reduce costs and protect the marine environment during fleet training exercises. Regardless of alternative target availability, the Navy still sunk 3 naval vessels as targets during RIMPAC 2010.
SINKEX is currently considered ocean dumping under the MPRSA and has been authorized under a general permit issued as an exception to the normal rules as long as appropriate measures are taken “to remove to the maximum
extent practicable all degrade the marine
materials which may environment.” As a
prohibits the dumping of PCBs in any levels above trace amounts. Thus SINKEX is illegal under the London Convention.
Further, even by the terms of the general permit, the EPA’s allowance of solid-matrix PCB containing material with concentrations above 50 ppm can hardly be consistent with the remediation requirement of maximum extent practicable; and as the EPA explicitly states, the
Navy is only required
to remove items”.166
detachable or readily removable means items can be removed in a cost effective and efficient manner without the use of heat, chemical stripping, scraping and abrasive blasting or similar processes.167
In fact, the SINKEX general permit issued under 40 CFR 229 states “The Navy may leave in place wire cables, felt gaskets and other felt materials that are bonded in bolted flanges or mounted under heavy equipment, paints, adhesives, rubber mounts and gaskets and other objects in which the Navy has found PCBs…” This does not constitute removal to the maximum extent practicable. For the reasons cited above, the general permit should be revoked under MPRSA section 104(d), where EPA is to periodically review and revise permits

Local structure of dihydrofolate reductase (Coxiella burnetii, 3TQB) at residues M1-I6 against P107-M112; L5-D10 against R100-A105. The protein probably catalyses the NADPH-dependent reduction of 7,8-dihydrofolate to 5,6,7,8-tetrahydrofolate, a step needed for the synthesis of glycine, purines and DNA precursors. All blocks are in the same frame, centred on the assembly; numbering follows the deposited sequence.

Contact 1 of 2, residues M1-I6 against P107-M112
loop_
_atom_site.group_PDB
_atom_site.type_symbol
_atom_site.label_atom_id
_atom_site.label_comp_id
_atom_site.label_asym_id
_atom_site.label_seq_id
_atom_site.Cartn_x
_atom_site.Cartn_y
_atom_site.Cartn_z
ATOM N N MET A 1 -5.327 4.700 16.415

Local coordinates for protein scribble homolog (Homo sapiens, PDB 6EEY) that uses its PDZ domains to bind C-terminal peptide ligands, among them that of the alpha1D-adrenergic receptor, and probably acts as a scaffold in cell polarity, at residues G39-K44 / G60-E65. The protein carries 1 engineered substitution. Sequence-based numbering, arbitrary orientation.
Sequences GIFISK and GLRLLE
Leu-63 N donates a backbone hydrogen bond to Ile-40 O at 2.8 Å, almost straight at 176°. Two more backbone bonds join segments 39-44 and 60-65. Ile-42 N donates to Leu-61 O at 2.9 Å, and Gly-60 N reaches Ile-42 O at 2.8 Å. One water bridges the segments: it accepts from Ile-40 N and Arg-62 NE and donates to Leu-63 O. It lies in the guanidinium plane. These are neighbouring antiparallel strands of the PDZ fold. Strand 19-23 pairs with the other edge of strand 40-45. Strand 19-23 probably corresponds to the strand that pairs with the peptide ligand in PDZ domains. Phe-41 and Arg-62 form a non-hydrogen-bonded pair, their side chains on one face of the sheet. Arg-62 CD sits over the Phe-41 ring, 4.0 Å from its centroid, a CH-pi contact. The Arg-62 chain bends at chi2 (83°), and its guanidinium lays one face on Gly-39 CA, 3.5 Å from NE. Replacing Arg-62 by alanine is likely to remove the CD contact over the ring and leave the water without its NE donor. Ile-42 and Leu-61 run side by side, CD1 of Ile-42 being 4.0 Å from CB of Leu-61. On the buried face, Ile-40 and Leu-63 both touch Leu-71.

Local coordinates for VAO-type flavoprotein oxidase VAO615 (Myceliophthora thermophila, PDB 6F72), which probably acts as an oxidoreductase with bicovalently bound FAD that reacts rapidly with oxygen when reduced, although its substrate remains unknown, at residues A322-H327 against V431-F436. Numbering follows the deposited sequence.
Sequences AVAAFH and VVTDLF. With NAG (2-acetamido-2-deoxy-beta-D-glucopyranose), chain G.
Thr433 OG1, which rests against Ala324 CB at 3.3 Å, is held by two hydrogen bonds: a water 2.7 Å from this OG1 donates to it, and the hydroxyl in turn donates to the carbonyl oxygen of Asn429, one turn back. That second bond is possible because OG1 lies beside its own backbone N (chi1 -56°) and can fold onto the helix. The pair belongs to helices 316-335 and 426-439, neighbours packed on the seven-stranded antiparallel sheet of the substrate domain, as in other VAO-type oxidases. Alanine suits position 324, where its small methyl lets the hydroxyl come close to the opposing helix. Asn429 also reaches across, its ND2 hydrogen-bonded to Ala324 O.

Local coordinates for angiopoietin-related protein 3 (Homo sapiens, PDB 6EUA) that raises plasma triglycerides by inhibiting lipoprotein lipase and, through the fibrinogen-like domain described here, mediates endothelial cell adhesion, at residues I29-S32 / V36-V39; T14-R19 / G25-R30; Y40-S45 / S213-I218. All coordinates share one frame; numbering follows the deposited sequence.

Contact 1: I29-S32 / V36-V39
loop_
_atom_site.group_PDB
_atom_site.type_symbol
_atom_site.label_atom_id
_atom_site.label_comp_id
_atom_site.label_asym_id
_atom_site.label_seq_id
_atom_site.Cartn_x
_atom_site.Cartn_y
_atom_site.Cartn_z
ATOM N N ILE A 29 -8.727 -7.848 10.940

Navy Frequently Asked Questions, SINKEX
BASEL ACTION NETWORK
issued under the MPRSA. EPA has the authority “to alter or revoke partially or entirely the terms of permits where it finds, based on monitoring data from the dump site and surrounding area that such materials cannot be dumped consistently with the criteria and other factors required to be applied in
evaluating a permit application Memorandum of Agreement).”
The EPA Office of Water, Wetlands and Watersheds stated that they were “prepared to revise the Navy permit, or revoke it, in the event that the results of further studies demonstrate an unexpected unacceptable risk to human health or the environment from SINKEX.” 168
The recent data from the Ex-ORISKANY sinking shows significant leaching of PCBs into the marine environment and provides the opportunity to revoke the general permit based on a government sponsored biological study.
The Navy is using inflatable and biodegradable balloons called killer tomatoes, as low cost targets for gunnery exercises during RIMPAC 2010. Unlike sunken naval vessels, biodegradable balloons are not known to leach toxic materials into the marine environment. Image Source: www.commons.wikimedia.org/wiki/Category:Killer_tomatoes
168 Official letter from Carol Browner, EPA Administrator, to Richard Danzig, Secretary of the Navy, September 13, 1999.